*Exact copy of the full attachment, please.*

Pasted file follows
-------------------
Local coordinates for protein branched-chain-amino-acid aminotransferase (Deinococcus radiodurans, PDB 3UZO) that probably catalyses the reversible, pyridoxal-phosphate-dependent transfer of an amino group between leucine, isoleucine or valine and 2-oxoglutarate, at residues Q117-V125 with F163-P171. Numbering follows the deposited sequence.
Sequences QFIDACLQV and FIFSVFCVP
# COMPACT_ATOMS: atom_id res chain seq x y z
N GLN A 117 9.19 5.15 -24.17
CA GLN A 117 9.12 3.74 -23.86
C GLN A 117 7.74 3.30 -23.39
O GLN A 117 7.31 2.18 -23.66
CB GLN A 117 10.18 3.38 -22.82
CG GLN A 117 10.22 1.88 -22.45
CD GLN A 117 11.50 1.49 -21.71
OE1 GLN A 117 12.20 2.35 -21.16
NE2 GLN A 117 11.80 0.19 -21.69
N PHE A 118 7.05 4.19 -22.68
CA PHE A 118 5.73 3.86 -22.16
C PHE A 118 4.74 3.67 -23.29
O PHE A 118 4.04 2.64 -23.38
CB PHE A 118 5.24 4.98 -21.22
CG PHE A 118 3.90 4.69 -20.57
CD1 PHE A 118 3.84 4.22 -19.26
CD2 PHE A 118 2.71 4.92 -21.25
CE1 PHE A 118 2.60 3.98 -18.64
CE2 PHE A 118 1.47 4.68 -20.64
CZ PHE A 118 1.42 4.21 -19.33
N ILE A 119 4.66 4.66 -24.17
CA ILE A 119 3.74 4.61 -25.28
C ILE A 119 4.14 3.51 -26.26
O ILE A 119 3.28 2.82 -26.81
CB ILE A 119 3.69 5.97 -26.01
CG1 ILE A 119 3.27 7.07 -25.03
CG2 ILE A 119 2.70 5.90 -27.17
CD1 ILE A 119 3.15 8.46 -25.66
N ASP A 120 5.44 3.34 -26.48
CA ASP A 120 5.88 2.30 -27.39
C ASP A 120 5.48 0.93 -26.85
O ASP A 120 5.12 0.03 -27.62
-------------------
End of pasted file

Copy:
Local coordinates for protein branched-chain-amino-acid aminotransferase (Deinococcus radiodurans, PDB 3UZO) that probably catalyses the reversible, pyridoxal-phosphate-dependent transfer of an amino group between leucine, isoleucine or valine and 2-oxoglutarate, at residues Q117-V125 with F163-P171. Numbering follows the deposited sequence.
Sequences QFIDACLQV and FIFSVFCVP
# COMPACT_ATOMS: atom_id res chain seq x y z
N GLN A 117 9.19 5.15 -24.17
CA GLN A 117 9.12 3.74 -23.86
C GLN A 117 7.74 3.30 -23.39
O GLN A 117 7.31 2.18 -23.66
CB GLN A 117 10.18 3.38 -22.82
CG GLN A 117 10.22 1.88 -22.45
CD GLN A 117 11.50 1.49 -21.71
OE1 GLN A 117 12.20 2.35 -21.16
NE2 GLN A 117 11.80 0.19 -21.69
N PHE A 118 7.05 4.19 -22.68
CA PHE A 118 5.73 3.86 -22.16
C PHE A 118 4.74 3.67 -23.29
O PHE A 118 4.04 2.64 -23.38
CB PHE A 118 5.24 4.98 -21.22
CG PHE A 118 3.90 4.69 -20.57
CD1 PHE A 118 3.84 4.22 -19.26
CD2 PHE A 118 2.71 4.92 -21.25
CE1 PHE A 118 2.60 3.98 -18.64
CE2 PHE A 118 1.47 4.68 -20.64
CZ PHE A 118 1.42 4.21 -19.33
N ILE A 119 4.66 4.66 -24.17
CA ILE A 119 3.74 4.61 -25.28
C ILE A 119 4.14 3.51 -26.26
O ILE A 119 3.28 2.82 -26.81
CB ILE A 119 3.69 5.97 -26.01
CG1 ILE A 119 3.27 7.07 -25.03
CG2 ILE A 119 2.70 5.90 -27.17
CD1 ILE A 119 3.15 8.46 -25.66
N ASP A 120 5.44 3.34 -26.48
CA ASP A 120 5.88 2.30 -27.39
C ASP A 120 5.48 0.93 -26.85
O ASP A 120 5.12 0.03 -27.62